"History, real solemn history, I cannot be interested in.... I read it a little as a duty; but it tells me nothing that does not either vex or weary me. The quarrels of popes and kings, with wars and pestilences in every page; the men all so good for nothing, and hardly any women at all - it is very tiresome." Jane Austen spoken by Catherine Morland in 'Northanger Abbey'
This suggests that indeed more starts could be consumed especially in this low interest rate environment.
Unfortunately the market place is skewed not to what is needed, eg: affordable family units close to appropriate services, but to what attracts non resident owners, flippers and FOMO driven investors who keep throwing greater amounts of leveraged capital at negative yielding and depreciating piles of steel, concrete and wood while governments at every level stand by in fear that they might lose this historic bonanza of property tax and transfer revenue.
My too-far-left radical idea of ending private fee simple land ownership is never going to happen in my lifetime as written. It is my expression of the frustration one feels at the polarity of choice:
Most people are at best only aware of two choices, two patterns, for land ownership – private ownership (which we associate with the industrial West) and state ownership (as in the Communist East).
But as Gilman points out in his piece, there are other examples of strategies between the two poles, ie: Landtrusts not only for conservation but for community purposes as well. Unfortunately:
"We don't have a national housing policy in this country and we should," "We're probably one of the few OECD [Organization for Economic Co-operation and Development] countries that don't have one."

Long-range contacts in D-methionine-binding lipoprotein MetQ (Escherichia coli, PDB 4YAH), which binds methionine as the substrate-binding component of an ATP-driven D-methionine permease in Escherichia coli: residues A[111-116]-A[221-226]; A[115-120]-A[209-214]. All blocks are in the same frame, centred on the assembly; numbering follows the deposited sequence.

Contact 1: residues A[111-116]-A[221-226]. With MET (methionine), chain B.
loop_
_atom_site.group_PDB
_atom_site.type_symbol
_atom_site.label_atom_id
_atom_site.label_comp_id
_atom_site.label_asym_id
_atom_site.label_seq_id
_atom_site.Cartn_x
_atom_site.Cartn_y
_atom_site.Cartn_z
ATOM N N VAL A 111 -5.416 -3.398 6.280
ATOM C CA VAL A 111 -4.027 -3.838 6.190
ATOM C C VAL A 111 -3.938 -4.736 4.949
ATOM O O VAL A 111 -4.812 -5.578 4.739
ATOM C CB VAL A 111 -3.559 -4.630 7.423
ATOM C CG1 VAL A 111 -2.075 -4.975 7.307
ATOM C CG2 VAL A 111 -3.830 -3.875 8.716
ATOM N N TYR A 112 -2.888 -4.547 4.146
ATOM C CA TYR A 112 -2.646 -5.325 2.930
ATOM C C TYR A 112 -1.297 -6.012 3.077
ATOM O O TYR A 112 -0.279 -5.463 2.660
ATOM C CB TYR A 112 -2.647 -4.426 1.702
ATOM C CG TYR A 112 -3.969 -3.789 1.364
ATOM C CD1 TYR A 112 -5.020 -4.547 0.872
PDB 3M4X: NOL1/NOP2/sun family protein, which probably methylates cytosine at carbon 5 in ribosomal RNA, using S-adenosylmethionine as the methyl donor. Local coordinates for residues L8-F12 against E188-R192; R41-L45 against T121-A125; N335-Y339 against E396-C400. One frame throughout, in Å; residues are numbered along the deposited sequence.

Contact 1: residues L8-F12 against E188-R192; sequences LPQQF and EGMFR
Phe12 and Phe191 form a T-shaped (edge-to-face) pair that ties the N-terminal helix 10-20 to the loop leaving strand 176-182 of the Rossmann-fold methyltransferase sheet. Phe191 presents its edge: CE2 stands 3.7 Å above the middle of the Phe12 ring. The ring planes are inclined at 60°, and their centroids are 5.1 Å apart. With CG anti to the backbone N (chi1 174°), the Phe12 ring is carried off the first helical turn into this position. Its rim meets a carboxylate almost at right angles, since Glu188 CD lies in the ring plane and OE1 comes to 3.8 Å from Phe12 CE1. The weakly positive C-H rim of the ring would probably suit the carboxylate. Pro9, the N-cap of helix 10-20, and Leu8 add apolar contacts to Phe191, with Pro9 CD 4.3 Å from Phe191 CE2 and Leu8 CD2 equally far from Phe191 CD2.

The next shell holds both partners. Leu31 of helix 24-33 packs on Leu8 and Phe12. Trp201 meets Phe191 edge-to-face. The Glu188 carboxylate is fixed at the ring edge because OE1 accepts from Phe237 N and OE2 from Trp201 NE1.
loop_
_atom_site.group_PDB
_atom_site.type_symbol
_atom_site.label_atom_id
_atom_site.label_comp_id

But now we have some Federal money being directed at that lack of policy:
Budget 2017 includes new national housing strategy. Canadian Finance Minister Bill Morneau handed down a budget Wednesday, March 22 that includes a new $11.2 billion national housing strategy
Meanwhile the market grinds on. I suggest that individuals should consider investment in themselves rather than negative yielding real estate because there is no guarantee that the debt positions currently being created will be transformed into equity. What is more enduring is the ability to leverage one's skill set into cash flow as the OECD studies show:
The evidence on how well countries are prepared for the digital economy is rather disturbing. The OECD’s Survey of Adult Skills (PIAAC) suggests that more than 50% of the adult population on average in 28 OECD countries can only carry out the simplest set of computer tasks, such as writing an email and browsing the web, or have no ICT (Information and communication technologies) skills at all. Only around a third of workers have more advanced cognitive skills that enable them to evaluate problems and find solutions (OECD, 2013). As a result, many workers use ICTs regularly without adequate ICT skills: on average, over 40% of those using software at work every day do not have the skills required to use digital technologies effectively (OECD, 2016a). Skills for a Digital World OECD December 2016
History, Charts & Curated Readings
"Progress, far from consisting in change, depends on retentiveness. When change is absolute there remains no being to improve and no direction is set for possible improvement; and when experience is not retained, as among savages, infancy is perpetual. Those who cannot remember the past are condemned to repeat it." George Santayana Vol. I, Reason in Common Sense